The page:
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  • Print publication year: 2009
  • Online publication date: September 2009

3 - Quasi-Continuum Theory of Lattice Vibrations


…a dim and undetermined sense Of unknown modes …

The Prelude, W. Wordsworth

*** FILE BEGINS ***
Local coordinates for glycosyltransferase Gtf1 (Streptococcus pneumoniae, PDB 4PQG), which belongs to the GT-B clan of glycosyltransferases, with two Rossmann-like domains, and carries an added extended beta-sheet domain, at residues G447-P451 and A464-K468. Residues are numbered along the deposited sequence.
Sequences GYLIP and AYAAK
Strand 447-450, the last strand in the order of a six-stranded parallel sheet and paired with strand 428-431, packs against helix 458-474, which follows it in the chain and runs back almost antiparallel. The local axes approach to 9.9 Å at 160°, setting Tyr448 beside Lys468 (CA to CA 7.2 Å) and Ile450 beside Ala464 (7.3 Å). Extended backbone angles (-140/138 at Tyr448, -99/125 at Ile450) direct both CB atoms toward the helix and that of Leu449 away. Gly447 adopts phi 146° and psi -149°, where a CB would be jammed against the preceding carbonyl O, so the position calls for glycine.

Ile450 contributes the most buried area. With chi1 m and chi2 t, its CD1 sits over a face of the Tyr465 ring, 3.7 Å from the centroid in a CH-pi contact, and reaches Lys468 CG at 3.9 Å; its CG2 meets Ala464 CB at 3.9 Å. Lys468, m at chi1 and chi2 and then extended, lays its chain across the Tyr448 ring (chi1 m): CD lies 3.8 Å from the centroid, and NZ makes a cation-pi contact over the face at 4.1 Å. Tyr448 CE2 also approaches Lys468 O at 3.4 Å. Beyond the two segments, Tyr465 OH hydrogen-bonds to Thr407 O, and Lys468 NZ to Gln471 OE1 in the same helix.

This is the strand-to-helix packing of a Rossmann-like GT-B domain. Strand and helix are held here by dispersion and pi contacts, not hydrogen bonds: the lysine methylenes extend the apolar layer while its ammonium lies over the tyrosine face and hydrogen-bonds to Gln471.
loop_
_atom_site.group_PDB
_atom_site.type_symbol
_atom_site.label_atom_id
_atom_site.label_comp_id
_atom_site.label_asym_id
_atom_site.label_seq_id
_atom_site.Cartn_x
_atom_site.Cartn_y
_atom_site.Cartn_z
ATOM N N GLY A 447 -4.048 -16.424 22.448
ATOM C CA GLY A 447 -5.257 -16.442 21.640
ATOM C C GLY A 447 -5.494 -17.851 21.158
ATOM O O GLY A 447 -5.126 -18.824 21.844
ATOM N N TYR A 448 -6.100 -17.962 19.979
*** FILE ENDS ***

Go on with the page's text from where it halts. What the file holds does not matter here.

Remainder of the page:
We now turn to the problem of describing long-wavelength lattice vibrations in multilayered structures. At a microstructural level this problem is solved by using the techniques of lattice dynamics requiring intense numerical computation. This approach is inconvenient, if not impracticable, at the macroscopic level, where the kinetics and dynamics of large numbers of particles need to be described. In this theoretical regime it is necessary to obtain models that transcend those at the level of individual atoms in order to describe electron and hole scattering, and all the energy and momentum relaxation processes that underlie transport and optical properties of macroscopic structures. The basic problem is to make a bridge between the atomic crystal lattice and the classical continuum. We know from the theory of elasticity and the theory of acoustic waves, which hark back to the nineteenth century, that continuum theory works extremely well for long-wave acoustic waves. The case of optical vibrations is another matter. Here, the essence is one atom vibrating against another in a primitive unit cell and it is by no means obvious that a continuum approach can work in this case. This has been highlighted by controversy concerning the boundary conditions that long-wave optical vibrations obey at each interface of a multilayer structure.

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